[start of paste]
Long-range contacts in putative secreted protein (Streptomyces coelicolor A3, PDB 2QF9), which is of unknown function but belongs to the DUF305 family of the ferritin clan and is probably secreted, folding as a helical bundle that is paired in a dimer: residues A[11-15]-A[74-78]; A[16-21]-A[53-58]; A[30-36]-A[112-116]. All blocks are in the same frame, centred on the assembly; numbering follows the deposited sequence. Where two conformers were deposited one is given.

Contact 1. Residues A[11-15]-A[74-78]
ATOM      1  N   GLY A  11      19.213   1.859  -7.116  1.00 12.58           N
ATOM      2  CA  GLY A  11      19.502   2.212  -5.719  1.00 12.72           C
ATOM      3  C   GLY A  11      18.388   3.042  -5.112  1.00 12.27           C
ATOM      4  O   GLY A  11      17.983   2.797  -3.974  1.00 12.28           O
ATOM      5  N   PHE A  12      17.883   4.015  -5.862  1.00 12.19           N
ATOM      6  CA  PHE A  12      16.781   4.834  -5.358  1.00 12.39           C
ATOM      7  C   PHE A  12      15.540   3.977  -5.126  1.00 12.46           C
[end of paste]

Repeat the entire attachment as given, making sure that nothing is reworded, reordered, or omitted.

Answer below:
Long-range contacts in putative secreted protein (Streptomyces coelicolor A3, PDB 2QF9), which is of unknown function but belongs to the DUF305 family of the ferritin clan and is probably secreted, folding as a helical bundle that is paired in a dimer: residues A[11-15]-A[74-78]; A[16-21]-A[53-58]; A[30-36]-A[112-116]. All blocks are in the same frame, centred on the assembly; numbering follows the deposited sequence. Where two conformers were deposited one is given.

Contact 1. Residues A[11-15]-A[74-78]
ATOM      1  N   GLY A  11      19.213   1.859  -7.116  1.00 12.58           N
ATOM      2  CA  GLY A  11      19.502   2.212  -5.719  1.00 12.72           C
ATOM      3  C   GLY A  11      18.388   3.042  -5.112  1.00 12.27           C
ATOM      4  O   GLY A  11      17.983   2.797  -3.974  1.00 12.28           O
ATOM      5  N   PHE A  12      17.883   4.015  -5.862  1.00 12.19           N
ATOM      6  CA  PHE A  12      16.781   4.834  -5.358  1.00 12.39           C
ATOM      7  C   PHE A  12      15.540   3.977  -5.126  1.00 12.46           C